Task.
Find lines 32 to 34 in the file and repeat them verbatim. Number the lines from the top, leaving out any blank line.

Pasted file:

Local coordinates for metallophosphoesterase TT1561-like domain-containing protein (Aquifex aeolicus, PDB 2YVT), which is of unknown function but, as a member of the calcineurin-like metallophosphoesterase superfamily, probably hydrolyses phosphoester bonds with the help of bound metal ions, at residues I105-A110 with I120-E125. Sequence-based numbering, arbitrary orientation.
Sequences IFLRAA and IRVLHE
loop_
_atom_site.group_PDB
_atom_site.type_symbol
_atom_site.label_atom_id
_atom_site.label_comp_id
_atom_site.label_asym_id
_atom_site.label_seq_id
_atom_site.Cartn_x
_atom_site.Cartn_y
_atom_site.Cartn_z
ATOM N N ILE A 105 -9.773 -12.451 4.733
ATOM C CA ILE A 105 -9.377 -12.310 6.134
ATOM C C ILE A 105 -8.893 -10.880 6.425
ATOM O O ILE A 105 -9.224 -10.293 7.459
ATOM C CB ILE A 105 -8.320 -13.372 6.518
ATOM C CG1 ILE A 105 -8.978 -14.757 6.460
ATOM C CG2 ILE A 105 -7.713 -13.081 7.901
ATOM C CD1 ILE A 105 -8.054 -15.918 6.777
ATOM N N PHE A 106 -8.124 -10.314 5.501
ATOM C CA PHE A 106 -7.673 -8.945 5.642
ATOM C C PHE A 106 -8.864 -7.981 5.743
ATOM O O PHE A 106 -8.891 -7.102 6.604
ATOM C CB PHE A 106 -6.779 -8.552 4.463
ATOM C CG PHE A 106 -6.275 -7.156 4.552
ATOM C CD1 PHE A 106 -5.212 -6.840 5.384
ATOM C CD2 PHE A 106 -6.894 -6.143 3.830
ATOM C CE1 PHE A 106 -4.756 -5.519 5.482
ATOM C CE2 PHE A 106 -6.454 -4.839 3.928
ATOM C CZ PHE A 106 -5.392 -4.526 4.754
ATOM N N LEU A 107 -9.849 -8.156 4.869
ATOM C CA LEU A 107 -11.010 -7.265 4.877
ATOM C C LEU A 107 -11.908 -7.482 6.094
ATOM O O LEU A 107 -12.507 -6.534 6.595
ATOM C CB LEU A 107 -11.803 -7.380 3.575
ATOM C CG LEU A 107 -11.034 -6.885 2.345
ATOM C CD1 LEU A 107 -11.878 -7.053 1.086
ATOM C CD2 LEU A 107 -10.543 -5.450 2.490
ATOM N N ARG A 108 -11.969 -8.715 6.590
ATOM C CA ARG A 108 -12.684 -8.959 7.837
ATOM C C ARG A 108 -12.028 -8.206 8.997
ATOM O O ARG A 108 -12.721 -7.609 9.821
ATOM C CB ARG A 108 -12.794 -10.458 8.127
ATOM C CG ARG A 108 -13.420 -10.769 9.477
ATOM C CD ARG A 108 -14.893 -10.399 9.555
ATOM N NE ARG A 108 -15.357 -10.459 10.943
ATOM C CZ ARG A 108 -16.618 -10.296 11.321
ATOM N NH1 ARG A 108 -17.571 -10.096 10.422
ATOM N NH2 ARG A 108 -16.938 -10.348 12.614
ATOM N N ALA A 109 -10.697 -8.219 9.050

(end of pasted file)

ATOM N N LEU A 107 -9.849 -8.156 4.869
ATOM C CA LEU A 107 -11.010 -7.265 4.877
ATOM C C LEU A 107 -11.908 -7.482 6.094